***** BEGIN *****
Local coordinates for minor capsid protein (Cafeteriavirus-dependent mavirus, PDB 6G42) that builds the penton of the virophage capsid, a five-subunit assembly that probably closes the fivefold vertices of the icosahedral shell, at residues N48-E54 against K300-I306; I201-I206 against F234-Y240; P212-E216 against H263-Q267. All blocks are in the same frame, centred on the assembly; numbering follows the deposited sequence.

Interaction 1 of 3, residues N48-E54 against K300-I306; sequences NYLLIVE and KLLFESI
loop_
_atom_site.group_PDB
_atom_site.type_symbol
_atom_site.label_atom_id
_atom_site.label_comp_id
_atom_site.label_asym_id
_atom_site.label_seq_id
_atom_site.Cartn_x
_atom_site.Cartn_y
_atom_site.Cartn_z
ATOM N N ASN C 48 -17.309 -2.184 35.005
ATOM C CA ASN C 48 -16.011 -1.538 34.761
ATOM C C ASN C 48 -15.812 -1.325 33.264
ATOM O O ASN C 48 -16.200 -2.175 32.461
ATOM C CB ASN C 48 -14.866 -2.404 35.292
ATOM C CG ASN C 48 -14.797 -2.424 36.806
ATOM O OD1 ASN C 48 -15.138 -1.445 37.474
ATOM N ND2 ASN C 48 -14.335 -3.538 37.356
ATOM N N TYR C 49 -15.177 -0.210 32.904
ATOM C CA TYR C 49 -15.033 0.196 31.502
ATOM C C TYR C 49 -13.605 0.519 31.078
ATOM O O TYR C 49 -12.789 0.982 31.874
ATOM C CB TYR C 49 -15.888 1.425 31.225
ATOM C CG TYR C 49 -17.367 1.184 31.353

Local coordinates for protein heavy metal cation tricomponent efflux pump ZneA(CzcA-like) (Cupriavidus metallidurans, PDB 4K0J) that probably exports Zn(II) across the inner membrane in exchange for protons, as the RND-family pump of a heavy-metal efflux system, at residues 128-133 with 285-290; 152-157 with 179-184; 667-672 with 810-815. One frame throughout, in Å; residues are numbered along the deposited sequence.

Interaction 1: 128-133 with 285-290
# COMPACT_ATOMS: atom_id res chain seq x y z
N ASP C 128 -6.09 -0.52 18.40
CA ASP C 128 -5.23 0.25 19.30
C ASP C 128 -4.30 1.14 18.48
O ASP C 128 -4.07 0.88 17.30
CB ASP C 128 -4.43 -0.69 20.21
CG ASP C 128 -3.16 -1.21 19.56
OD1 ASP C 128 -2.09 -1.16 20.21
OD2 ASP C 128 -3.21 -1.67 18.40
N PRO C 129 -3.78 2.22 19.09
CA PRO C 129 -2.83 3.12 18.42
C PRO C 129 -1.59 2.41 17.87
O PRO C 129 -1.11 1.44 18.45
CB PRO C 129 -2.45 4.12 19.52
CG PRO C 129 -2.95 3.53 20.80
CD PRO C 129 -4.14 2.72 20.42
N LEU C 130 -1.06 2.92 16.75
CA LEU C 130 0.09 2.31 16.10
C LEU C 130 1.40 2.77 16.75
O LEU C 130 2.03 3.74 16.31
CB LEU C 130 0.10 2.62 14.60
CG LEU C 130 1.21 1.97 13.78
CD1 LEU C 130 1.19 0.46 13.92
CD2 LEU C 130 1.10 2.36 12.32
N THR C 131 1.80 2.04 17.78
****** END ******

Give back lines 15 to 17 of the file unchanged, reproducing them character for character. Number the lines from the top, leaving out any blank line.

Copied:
ATOM C C ASN C 48 -15.812 -1.325 33.264
ATOM O O ASN C 48 -16.200 -2.175 32.461
ATOM C CB ASN C 48 -14.866 -2.404 35.292